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The Torture Lie Refuted

Torture doesn’t work. There has never been much reason to believe that it does. Now Reuters reports that a three-year investigation by Democrats on the Senate Intelligence committee confirms what we already knew: there’s little evidence that our so-called “enhanced interrogation” techniques produced any key intelligence.

The CIA appears never to have seriously studied whether torture works. But we have known for a while that the vital intelligence we obtained from prisoners—including the intelligence that led to the killing of Osama bin Laden—was primarily obtained through ordinary, non-abusive interrogations. September 11 mastermind Khalid Sheikh Mohammed, who was waterboarded 183 times, apparently talked only months after we stopped torturing him. The CIA agent who told ABC that torture got Al Qaeda operative Abu Zubaydah to provide useful intelligence later admitted that he had no firsthand knowledge of what actually happened at the interrogation. And of course the main reason evidence is obtained under torture is not admissible in court is that it is widely considered to be unreliable.

We tortured suspected terrorists anyway. We used interrogation techniques directly and deliberately borrowed from Nazi and Soviet torture programs. We beat them, we waterboarded them, we strangled them, we threatened to kill their families, we forced them to endure freezing temperatures or excruciating positions, and we kept them from sleeping. We caused them serious lasting psychic and physical injury; in some cases we appear to have tortured them to death. We don’t seem to have accomplished anything by this, besides satisfying some misplaced urge for revenge. Not everyone we tortured was a terrorist. No legal process governed whom we tortured. Some of the people we tortured were picked up on flimsy evidence and had done nothing wrong. We even borrowed the Nazi euphemism for torture: “enhanced interrogation.”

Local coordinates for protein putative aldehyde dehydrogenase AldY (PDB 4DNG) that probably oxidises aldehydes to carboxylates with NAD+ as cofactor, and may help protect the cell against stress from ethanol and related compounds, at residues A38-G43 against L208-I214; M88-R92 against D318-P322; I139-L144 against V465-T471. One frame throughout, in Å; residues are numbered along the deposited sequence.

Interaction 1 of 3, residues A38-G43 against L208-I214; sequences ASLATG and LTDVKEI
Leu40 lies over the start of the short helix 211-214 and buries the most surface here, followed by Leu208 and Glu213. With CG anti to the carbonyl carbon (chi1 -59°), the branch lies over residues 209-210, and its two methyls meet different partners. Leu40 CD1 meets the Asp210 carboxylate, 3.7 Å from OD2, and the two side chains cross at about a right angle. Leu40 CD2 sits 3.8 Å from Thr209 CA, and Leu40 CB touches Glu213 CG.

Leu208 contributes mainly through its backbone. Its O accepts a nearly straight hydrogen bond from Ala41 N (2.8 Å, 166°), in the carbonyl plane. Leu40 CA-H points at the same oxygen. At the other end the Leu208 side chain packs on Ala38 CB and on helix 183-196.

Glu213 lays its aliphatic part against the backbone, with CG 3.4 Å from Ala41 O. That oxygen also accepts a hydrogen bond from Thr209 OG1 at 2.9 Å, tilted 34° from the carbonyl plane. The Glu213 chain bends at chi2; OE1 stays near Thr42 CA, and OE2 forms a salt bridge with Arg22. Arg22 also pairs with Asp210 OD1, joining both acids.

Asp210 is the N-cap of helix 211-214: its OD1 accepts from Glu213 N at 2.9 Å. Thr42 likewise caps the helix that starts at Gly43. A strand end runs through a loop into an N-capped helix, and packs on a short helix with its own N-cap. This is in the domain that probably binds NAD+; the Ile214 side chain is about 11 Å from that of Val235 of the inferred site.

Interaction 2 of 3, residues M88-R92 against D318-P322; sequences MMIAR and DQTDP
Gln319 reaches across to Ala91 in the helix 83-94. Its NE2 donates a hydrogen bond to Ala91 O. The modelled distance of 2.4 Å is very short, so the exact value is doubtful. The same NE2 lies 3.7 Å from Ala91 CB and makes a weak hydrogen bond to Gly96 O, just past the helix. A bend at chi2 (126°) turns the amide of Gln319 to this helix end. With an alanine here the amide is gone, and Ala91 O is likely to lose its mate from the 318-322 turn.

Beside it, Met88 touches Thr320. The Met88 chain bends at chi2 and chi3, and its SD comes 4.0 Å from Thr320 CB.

Federal law makes it a crime to torture or to conspire to torture. The U.S.’ ratification of the U.N. Convention Against Torture likewise makes it a crime to “inflict severe pain and suffering” for the purposes of obtaining information. Waterboarding has been recognized as a form of torture under U.S. law. The International Committee of the Red Cross has found that waterboarding is torture under the Geneva Conventions and opens up U.S. officials to prosecution for war crimes. There is no statute of limitations on war crimes; the minimum penalty is life in prison.

President Obama issued an executive order forbidding the use of torture at the start of his term. But although the Attorney General is legally bound to prosecute torture, the administration has prevented attempts to hold anyone accountable for breaking the law. Republicans on the Senate Intelligence Committee withdrew from the investigation on the grounds that it would be impossible to get accurate information. There is little political will to hold anyone accountable for torture; so many people approved it, or at least looked the other way.

We should not continue to look the other way. We may no longer be torturing people. But now we have established a precedent that we can torture with impunity. Torture doesn’t work, but if we aren’t honest with ourselves about it, we will inevitably torture again.

Khalid Sheikh Mohammed image from the U.S. government


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